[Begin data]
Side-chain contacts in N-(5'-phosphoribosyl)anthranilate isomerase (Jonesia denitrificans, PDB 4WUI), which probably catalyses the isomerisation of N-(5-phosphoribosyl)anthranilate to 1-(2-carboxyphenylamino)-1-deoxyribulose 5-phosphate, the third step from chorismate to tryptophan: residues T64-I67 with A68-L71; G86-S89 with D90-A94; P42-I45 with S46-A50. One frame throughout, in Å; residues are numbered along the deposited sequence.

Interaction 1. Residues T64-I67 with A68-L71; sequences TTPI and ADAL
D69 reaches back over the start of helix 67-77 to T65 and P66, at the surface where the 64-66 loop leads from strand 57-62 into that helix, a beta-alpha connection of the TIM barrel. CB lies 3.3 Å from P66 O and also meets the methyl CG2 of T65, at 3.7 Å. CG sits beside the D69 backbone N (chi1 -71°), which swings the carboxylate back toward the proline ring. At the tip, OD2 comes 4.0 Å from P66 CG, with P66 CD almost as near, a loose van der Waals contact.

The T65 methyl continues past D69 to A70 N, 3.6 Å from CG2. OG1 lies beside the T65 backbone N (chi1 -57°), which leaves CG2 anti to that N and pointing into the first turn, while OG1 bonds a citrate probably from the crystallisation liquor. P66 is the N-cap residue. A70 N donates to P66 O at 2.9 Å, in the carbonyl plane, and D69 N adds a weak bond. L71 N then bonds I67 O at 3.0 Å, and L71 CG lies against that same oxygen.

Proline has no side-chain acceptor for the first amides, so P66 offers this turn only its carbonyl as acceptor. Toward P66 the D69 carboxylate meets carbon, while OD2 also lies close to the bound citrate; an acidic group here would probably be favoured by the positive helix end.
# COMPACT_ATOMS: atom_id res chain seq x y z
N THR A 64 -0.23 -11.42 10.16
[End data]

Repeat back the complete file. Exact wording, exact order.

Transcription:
Side-chain contacts in N-(5'-phosphoribosyl)anthranilate isomerase (Jonesia denitrificans, PDB 4WUI), which probably catalyses the isomerisation of N-(5-phosphoribosyl)anthranilate to 1-(2-carboxyphenylamino)-1-deoxyribulose 5-phosphate, the third step from chorismate to tryptophan: residues T64-I67 with A68-L71; G86-S89 with D90-A94; P42-I45 with S46-A50. One frame throughout, in Å; residues are numbered along the deposited sequence.

Interaction 1. Residues T64-I67 with A68-L71; sequences TTPI and ADAL
D69 reaches back over the start of helix 67-77 to T65 and P66, at the surface where the 64-66 loop leads from strand 57-62 into that helix, a beta-alpha connection of the TIM barrel. CB lies 3.3 Å from P66 O and also meets the methyl CG2 of T65, at 3.7 Å. CG sits beside the D69 backbone N (chi1 -71°), which swings the carboxylate back toward the proline ring. At the tip, OD2 comes 4.0 Å from P66 CG, with P66 CD almost as near, a loose van der Waals contact.

The T65 methyl continues past D69 to A70 N, 3.6 Å from CG2. OG1 lies beside the T65 backbone N (chi1 -57°), which leaves CG2 anti to that N and pointing into the first turn, while OG1 bonds a citrate probably from the crystallisation liquor. P66 is the N-cap residue. A70 N donates to P66 O at 2.9 Å, in the carbonyl plane, and D69 N adds a weak bond. L71 N then bonds I67 O at 3.0 Å, and L71 CG lies against that same oxygen.

Proline has no side-chain acceptor for the first amides, so P66 offers this turn only its carbonyl as acceptor. Toward P66 the D69 carboxylate meets carbon, while OD2 also lies close to the bound citrate; an acidic group here would probably be favoured by the positive helix end.
# COMPACT_ATOMS: atom_id res chain seq x y z
N THR A 64 -0.23 -11.42 10.16